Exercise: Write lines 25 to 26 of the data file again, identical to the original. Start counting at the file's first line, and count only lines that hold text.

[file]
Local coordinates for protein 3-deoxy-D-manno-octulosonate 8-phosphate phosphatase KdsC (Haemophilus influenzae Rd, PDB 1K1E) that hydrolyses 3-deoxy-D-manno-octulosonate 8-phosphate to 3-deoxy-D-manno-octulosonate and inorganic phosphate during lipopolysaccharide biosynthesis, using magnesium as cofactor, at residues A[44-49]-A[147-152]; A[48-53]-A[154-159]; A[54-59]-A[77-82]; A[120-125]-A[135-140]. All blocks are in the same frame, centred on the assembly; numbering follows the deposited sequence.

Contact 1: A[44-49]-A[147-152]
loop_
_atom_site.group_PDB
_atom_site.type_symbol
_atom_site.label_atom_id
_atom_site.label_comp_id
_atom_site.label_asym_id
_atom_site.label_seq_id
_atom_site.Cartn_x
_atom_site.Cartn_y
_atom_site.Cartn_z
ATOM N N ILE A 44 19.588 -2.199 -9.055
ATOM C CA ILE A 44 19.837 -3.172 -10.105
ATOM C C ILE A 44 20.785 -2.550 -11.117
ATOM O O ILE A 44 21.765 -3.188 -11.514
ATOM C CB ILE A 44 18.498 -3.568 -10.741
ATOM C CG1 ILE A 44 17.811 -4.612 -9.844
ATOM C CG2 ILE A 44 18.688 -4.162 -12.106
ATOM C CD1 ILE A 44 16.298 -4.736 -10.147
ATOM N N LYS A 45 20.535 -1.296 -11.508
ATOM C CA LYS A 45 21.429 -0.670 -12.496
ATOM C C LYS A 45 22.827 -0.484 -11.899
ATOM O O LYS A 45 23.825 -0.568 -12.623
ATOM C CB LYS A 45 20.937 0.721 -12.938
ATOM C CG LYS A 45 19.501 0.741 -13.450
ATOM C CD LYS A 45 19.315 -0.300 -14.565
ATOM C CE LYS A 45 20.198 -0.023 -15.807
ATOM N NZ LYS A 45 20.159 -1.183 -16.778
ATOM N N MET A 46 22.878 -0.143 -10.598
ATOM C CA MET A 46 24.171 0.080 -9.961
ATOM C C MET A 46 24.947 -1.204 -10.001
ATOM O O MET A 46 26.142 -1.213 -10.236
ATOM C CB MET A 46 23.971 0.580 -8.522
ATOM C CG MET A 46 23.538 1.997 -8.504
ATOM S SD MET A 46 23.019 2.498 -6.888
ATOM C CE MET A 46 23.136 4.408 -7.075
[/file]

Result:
ATOM C CB LYS A 45 20.937 0.721 -12.938
ATOM C CG LYS A 45 19.501 0.741 -13.450